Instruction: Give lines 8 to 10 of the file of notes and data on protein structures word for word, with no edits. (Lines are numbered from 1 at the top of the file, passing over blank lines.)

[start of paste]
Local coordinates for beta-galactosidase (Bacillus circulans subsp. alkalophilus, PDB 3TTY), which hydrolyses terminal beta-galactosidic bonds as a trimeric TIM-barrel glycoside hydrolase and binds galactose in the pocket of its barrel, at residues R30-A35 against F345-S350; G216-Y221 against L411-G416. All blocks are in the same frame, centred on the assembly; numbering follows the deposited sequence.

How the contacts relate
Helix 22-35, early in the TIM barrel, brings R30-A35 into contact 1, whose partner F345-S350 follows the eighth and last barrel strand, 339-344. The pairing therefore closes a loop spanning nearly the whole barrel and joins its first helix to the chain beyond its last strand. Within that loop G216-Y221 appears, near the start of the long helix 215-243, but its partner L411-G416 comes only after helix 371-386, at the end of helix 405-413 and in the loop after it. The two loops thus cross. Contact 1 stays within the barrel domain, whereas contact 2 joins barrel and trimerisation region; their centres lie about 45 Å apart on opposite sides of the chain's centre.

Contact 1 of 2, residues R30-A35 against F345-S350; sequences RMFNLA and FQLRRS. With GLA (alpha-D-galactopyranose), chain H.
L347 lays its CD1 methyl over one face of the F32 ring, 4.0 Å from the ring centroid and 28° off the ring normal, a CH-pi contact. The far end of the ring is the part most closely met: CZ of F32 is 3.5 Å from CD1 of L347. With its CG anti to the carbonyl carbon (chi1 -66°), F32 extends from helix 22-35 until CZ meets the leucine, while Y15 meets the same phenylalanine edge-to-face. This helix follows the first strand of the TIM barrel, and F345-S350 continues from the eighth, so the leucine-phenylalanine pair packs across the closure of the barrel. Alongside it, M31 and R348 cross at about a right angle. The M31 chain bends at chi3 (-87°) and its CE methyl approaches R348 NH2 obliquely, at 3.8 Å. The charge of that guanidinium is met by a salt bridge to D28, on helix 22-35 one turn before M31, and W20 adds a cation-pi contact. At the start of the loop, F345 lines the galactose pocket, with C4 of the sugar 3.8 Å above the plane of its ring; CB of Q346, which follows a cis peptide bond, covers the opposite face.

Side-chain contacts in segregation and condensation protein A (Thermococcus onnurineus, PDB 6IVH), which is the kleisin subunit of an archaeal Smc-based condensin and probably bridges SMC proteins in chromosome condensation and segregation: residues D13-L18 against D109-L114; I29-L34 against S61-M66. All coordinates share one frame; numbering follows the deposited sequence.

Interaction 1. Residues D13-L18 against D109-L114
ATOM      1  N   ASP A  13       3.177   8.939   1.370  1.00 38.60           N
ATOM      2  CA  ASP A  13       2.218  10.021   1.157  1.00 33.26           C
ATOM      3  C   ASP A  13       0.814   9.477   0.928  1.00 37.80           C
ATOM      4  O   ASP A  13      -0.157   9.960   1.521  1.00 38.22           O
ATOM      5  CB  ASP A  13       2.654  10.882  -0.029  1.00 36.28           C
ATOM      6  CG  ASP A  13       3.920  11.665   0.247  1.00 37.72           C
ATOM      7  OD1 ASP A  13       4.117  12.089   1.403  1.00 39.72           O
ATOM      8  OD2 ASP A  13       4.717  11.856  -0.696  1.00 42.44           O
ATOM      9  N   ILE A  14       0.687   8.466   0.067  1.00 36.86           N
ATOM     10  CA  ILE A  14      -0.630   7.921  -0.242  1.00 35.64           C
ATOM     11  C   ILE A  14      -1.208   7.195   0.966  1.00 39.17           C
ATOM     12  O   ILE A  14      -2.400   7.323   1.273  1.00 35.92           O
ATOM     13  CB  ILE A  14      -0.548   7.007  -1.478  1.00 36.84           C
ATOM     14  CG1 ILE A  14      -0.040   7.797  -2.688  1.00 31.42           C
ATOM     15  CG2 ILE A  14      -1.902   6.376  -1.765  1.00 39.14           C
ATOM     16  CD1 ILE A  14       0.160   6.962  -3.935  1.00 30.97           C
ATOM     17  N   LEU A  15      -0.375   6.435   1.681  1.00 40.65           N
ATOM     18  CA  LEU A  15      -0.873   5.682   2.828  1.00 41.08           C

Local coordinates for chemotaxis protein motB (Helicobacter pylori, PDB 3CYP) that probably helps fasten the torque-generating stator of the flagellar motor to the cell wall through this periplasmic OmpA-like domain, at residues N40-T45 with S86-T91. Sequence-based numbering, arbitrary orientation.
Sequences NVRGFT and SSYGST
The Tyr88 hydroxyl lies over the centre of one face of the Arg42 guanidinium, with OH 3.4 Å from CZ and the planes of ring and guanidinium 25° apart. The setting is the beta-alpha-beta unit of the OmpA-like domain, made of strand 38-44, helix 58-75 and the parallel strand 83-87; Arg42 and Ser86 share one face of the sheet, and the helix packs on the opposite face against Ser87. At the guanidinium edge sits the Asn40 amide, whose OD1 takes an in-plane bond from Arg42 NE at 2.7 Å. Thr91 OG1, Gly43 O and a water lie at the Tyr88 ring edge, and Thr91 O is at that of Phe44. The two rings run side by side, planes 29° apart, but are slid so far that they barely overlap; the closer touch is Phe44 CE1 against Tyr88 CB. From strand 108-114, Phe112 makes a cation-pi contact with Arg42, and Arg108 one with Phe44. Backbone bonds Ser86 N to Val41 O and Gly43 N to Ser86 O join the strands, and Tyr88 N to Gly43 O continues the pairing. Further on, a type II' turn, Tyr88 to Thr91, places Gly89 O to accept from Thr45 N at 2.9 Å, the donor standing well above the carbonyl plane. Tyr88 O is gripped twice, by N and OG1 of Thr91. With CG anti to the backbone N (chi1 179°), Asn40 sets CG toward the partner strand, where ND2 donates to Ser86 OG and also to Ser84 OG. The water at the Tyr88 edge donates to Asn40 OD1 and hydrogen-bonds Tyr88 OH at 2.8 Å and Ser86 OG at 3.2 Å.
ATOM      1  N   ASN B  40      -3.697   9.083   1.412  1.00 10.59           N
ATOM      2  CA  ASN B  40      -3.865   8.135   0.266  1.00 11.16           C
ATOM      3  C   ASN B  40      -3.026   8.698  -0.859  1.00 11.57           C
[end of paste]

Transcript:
ATOM      1  N   ASP A  13       3.177   8.939   1.370  1.00 38.60           N
ATOM      2  CA  ASP A  13       2.218  10.021   1.157  1.00 33.26           C
ATOM      3  C   ASP A  13       0.814   9.477   0.928  1.00 37.80           C